Harvard, Under Pressure, Reverses on Making Chelsea Manning a Fellow
After a series of button-pushing, polarizing selections for the Kennedy School’s Visiting Fellows program this year, Harvard appears to have found the point at which a public figure no longer deserves the association with its brand: Chelsea Manning.
Facing pressure from public figures across the political spectrum, the Kennedy School’s dean has announced that it is withdrawing an invitation to the whistleblower and activist to be a Fellow at the Institute of Politics this year. Giving Manning the role, announced Wednesday, “was a mistake,” writes Dean Douglas W. Elmendorf in a statement.
He says Manning, who was scheduled to speak and be available to students only once, is still invited to appear at Harvard. But she will no longer be among this year’s Fellows, which include Sean Spicer, Corey Lewandowski, and other controversial figures plucked straight out of the headlines of the past two years.
The decision is pretty complicated. Elmendorf, in his statement, argues both that the “Fellow” title doesn’t mean what many think it means—it isn’t supposed to be an honor or endorsement, and Fellows’ roles on campus are often very limited—and that Harvard needs to be more cautious about who it decides to give that title to.
I see more clearly now that many people view a Visiting Fellow title as an honorific, so we should weigh that consideration when offering invitations. In particular, I think we should weigh, for each potential visitor, what members of the Kennedy School community could learn from that person’s visit against the extent to which that person’s conduct fulfills the values of public service to which we aspire. This balance is not always easy to determine, and reasonable people can disagree about where to strike the balance for specific people. Any determination should start with the presumption that more speech is better than less. In retrospect, though, I think my assessment of that balance for Chelsea Manning was wrong. Therefore, we are withdrawing the invitation to her to serve as a Visiting Fellow—and the perceived honor that it implies to some people—while maintaining the invitation for her to spend a day at the Kennedy School and speak in the Forum. I apologize to her and to the many concerned people from whom I have heard today for not recognizing upfront the full implications of our original invitation.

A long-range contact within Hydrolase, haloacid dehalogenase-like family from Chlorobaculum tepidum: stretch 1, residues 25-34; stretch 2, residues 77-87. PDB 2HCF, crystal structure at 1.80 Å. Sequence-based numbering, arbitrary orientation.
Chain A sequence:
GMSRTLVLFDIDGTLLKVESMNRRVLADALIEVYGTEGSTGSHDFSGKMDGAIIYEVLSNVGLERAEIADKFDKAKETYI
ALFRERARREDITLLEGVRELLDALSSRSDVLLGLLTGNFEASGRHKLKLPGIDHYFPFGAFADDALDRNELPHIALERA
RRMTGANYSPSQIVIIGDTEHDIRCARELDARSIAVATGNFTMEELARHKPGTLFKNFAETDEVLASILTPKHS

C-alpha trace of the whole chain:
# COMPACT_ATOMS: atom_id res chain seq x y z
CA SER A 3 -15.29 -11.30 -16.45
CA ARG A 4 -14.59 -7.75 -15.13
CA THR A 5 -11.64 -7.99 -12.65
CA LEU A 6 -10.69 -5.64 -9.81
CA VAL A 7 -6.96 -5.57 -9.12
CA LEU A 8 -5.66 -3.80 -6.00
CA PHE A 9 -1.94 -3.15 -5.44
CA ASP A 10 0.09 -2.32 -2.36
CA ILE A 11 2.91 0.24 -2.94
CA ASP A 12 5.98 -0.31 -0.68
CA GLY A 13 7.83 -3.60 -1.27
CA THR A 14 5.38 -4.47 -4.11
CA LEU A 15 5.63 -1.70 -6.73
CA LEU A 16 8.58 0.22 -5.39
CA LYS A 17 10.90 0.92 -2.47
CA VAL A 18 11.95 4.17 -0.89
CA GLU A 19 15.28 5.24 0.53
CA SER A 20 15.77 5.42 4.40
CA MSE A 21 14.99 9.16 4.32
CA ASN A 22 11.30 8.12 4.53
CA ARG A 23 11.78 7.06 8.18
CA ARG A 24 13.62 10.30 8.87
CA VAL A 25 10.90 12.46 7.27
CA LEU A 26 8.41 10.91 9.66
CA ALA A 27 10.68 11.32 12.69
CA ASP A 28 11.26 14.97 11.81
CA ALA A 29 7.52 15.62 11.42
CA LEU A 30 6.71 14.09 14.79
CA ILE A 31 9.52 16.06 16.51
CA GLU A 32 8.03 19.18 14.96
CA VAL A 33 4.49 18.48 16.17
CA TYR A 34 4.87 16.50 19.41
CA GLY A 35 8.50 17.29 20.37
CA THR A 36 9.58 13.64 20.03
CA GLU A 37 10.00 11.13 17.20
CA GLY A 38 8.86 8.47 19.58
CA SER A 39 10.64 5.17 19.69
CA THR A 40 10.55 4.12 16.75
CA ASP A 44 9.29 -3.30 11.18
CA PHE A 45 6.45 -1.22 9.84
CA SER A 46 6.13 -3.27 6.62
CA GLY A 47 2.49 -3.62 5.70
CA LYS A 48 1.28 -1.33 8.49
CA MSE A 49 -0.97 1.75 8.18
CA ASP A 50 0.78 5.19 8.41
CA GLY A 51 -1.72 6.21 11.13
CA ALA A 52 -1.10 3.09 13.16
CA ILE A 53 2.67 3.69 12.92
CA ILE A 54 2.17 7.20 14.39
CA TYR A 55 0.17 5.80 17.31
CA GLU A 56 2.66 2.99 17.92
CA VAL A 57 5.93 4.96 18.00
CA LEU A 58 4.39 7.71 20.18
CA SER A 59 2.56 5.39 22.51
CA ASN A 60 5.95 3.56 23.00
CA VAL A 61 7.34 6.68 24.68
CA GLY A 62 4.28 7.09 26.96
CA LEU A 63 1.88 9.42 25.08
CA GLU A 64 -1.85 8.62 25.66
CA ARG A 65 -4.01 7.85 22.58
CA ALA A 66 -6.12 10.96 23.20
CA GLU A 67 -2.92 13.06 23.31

In his statement, Elmendorf also apologizes to Manning for this ordeal and insists his decision does not amount to a “compromise between competing interest groups,” despite the fact that he has apparently been getting an earful from colleagues. Meanwhile, he has certainly heard from a swarm of public figures who weighed in on the controversy, most notably former CIA head Michael Morell, who resigned as a Visiting Fellow at the Kennedy School on Thursday in protest. Following that announcement, current CIA Director Mike Pompeo said he would not attend a Harvard forum in protest of the Kennedy School placing a “traitor” in “a position of honor.”
Opposition to Manning’s appointment also came from across the political spectrum, from former Republican presidential candidate Mitt Romney to progressive Massachusetts Congressman Seth Moulton, who is a veteran.
— Seth Moulton (@sethmoulton) September 15, 2017
It remained unclear what this new assessment of the nature of fellowship means for the rest of the bunch clustering in Cambridge this year. Take, for example, David Petraeus. The retired four-star general is, like Manning, well known as a leaker of state secrets. Petraeus left his post at the CIA in disgrace in 2012 after the revelation that he gave classified information to a female biographer, with whom he was having an affair. He’s been a “non-resident senior fellow” at the Belfer Center since 2013.
Manning fired back on Twitter early Friday morning.”This is what a military/police/intel state looks like,” she wrote. “The @cia determines what is and is not taught at @harvard.”
— Chelsea E. Manning (@xychelsea) September 15, 2017